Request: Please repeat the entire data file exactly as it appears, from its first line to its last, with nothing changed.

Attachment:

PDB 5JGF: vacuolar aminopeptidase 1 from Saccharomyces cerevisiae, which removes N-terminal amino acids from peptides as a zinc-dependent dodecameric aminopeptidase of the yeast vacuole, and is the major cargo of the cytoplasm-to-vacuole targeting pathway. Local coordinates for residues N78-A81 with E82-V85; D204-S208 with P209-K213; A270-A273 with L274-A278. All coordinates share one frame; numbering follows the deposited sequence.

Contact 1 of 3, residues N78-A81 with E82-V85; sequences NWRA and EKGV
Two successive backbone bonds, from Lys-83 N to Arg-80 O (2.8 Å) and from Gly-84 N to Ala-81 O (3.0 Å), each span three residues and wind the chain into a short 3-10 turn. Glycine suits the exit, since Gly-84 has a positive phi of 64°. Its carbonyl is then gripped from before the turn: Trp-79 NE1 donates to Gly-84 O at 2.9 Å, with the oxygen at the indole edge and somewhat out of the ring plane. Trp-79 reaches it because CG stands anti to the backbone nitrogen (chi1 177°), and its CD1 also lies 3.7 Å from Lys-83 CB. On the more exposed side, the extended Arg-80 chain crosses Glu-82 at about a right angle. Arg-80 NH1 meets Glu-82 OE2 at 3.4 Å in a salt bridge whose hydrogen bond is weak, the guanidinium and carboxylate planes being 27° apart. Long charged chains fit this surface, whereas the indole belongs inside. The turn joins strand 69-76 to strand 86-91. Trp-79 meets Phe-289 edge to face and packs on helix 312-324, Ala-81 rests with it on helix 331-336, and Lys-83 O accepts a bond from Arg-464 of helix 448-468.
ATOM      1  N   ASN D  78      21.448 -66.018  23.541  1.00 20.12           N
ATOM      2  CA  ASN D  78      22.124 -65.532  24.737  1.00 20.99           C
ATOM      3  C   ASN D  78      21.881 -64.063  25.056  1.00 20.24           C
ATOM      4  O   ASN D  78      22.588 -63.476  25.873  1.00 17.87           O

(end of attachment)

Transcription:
PDB 5JGF: vacuolar aminopeptidase 1 from Saccharomyces cerevisiae, which removes N-terminal amino acids from peptides as a zinc-dependent dodecameric aminopeptidase of the yeast vacuole, and is the major cargo of the cytoplasm-to-vacuole targeting pathway. Local coordinates for residues N78-A81 with E82-V85; D204-S208 with P209-K213; A270-A273 with L274-A278. All coordinates share one frame; numbering follows the deposited sequence.

Contact 1 of 3, residues N78-A81 with E82-V85; sequences NWRA and EKGV
Two successive backbone bonds, from Lys-83 N to Arg-80 O (2.8 Å) and from Gly-84 N to Ala-81 O (3.0 Å), each span three residues and wind the chain into a short 3-10 turn. Glycine suits the exit, since Gly-84 has a positive phi of 64°. Its carbonyl is then gripped from before the turn: Trp-79 NE1 donates to Gly-84 O at 2.9 Å, with the oxygen at the indole edge and somewhat out of the ring plane. Trp-79 reaches it because CG stands anti to the backbone nitrogen (chi1 177°), and its CD1 also lies 3.7 Å from Lys-83 CB. On the more exposed side, the extended Arg-80 chain crosses Glu-82 at about a right angle. Arg-80 NH1 meets Glu-82 OE2 at 3.4 Å in a salt bridge whose hydrogen bond is weak, the guanidinium and carboxylate planes being 27° apart. Long charged chains fit this surface, whereas the indole belongs inside. The turn joins strand 69-76 to strand 86-91. Trp-79 meets Phe-289 edge to face and packs on helix 312-324, Ala-81 rests with it on helix 331-336, and Lys-83 O accepts a bond from Arg-464 of helix 448-468.
ATOM      1  N   ASN D  78      21.448 -66.018  23.541  1.00 20.12           N
ATOM      2  CA  ASN D  78      22.124 -65.532  24.737  1.00 20.99           C
ATOM      3  C   ASN D  78      21.881 -64.063  25.056  1.00 20.24           C
ATOM      4  O   ASN D  78      22.588 -63.476  25.873  1.00 17.87           O